Solicitor General Tushar Mehta’s grandstanding in the country’s apex court on Thursday crossed several lines. First, the line of propriety. Unlike the Attorney General, the SG is not a constitutional but a statutory authority; he appears on behalf of the government in court. Yet, on a day when the country’s highest court finally, if belatedly, questioned the Centre and the states on the plight of stranded migrant workers, it takes a particularly blind and blatant partisanship, apart from a moral obtuseness, to question, instead, the commitment and credentials of those who are pointing to the unfolding tragedy and calling for urgent redress and accountability. In Mehta’s overwrought rhetoric, they are “prophets of doom” who “only spread negativity, negativity and negativity”, and who are “not showing any courtesy to the nation”. He contrasted them with ministers “working overnight”. Mehta also spoke of “the vulture and a panic-stricken child” — evoking the image captured by South African photojournalist Kevin Carter in Sudan, which, in the early ‘90s, sparked a debate on the journalist’s professional and personal responsibility, the dividing lines that can blur or grey in challenging situations. While that debate is an important one, and it goes on, Mehta’s attempt to hang his own narrow rage on it misfires completely. The fact is that it is the journalists’ focus on the arduous trek of the migrants, as they attempt to go back home, having lost their jobs and with no resources to fall back on, that has made their plight visible and compelled the government, and now the Court, to respond. The fact also is that Mehta had stood in court on March 31 and made the misleading claim that there are no more migrants on the road.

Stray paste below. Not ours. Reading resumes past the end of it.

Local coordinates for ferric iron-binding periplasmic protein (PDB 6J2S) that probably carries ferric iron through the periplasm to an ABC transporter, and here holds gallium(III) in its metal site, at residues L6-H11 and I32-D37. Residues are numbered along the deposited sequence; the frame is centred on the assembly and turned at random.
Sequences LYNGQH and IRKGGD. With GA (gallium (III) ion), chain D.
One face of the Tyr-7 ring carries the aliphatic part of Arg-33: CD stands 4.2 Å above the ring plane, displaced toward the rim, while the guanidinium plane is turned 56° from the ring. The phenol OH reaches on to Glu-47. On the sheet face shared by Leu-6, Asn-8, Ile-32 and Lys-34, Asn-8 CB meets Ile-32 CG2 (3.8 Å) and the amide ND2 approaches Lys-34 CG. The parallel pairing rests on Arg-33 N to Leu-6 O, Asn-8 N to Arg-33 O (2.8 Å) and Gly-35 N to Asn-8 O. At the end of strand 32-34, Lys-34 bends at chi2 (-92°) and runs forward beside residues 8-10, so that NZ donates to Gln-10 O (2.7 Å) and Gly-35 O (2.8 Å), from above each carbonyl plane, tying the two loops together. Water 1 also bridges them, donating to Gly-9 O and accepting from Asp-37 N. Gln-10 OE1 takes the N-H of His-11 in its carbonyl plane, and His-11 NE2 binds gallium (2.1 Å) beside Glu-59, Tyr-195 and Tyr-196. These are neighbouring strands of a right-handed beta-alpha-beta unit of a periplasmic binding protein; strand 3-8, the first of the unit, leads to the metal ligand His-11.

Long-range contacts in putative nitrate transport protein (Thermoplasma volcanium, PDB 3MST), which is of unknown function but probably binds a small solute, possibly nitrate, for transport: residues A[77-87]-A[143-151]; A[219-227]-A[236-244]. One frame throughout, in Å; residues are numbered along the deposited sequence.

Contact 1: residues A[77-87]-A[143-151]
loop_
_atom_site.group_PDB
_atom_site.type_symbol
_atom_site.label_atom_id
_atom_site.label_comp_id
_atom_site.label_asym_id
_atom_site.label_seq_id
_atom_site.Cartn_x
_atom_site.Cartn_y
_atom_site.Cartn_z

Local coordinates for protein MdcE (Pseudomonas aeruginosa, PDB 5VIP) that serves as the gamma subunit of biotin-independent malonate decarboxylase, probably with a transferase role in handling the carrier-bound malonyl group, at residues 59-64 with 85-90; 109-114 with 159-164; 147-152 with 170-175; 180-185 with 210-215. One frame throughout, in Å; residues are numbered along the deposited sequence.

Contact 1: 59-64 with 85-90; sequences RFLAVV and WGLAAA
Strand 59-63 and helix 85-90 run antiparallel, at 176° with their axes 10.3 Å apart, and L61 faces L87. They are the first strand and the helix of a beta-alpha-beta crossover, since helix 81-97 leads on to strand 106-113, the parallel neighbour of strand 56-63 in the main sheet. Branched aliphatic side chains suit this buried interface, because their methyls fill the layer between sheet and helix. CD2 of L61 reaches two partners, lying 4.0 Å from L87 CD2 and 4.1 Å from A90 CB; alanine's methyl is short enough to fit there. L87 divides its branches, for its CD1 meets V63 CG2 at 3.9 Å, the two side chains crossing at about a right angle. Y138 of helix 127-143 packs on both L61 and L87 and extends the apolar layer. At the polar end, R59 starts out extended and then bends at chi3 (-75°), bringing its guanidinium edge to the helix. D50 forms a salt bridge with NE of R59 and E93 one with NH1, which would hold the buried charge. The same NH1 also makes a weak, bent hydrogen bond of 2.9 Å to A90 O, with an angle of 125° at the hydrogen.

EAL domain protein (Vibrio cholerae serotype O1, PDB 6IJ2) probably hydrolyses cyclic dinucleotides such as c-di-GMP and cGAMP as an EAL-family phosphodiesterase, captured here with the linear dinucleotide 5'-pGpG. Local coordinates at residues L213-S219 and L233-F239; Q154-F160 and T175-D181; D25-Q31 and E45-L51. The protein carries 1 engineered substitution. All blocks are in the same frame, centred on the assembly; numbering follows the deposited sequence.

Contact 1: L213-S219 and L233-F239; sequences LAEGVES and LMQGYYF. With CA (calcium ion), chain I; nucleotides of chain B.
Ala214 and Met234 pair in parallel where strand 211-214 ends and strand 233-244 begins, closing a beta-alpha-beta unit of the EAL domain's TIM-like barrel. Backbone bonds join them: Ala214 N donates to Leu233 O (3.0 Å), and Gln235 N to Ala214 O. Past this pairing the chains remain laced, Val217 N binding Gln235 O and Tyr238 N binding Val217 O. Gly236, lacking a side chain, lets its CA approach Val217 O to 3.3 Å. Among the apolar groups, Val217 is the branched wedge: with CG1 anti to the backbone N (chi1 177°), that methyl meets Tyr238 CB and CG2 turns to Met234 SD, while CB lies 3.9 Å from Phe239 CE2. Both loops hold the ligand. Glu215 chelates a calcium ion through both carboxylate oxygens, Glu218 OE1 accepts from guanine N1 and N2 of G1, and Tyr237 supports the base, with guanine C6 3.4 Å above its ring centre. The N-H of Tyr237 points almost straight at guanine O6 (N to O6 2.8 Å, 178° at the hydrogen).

Mehta crossed yet another line when he sought to lecture to the imagined enemies and critics of government, and to the apex court itself, on the meaning of judicial independence — “For them, Lordships are neutral only if you abuse the executive”. Some high courts, he said “are running a parallel government”. The latter was an allusion to the fact that high courts have seemed more outspoken about the humanitarian toll of the pandemic and the response to it. As this newspaper reports today, as many as 19 High Courts across the country have been pushing and prodding officialdom towards redressal and relief for the most vulnerable during the pandemic. Is the second highest law officer in a country that prides itself for the noise of its democracy really suggesting that, in a public health emergency, any criticism of the government, from activists, journalists, Opposition, and courts, is unwelcome? Is he trying to pit the Supreme Court against the high courts?
Of course, there will always be some in the Bar or in the PIL cottage industry who give out integrity certificates to the judiciary and quickly take them back, depending on which way a particular verdict goes. But it’s a bit rich for Mehta, as counsel for the government, to lecture the bench — and the world — on what judicial independence should mean. There is a question, too, for the Supreme Court. The SG’s outburst draws attention to the SC’s silence. It would be unfortunate, indeed, if the SG’s unwise and mean-spirited exuberance is allowed to be seen to, in some way, or in any way, be endorsed by the highest court.
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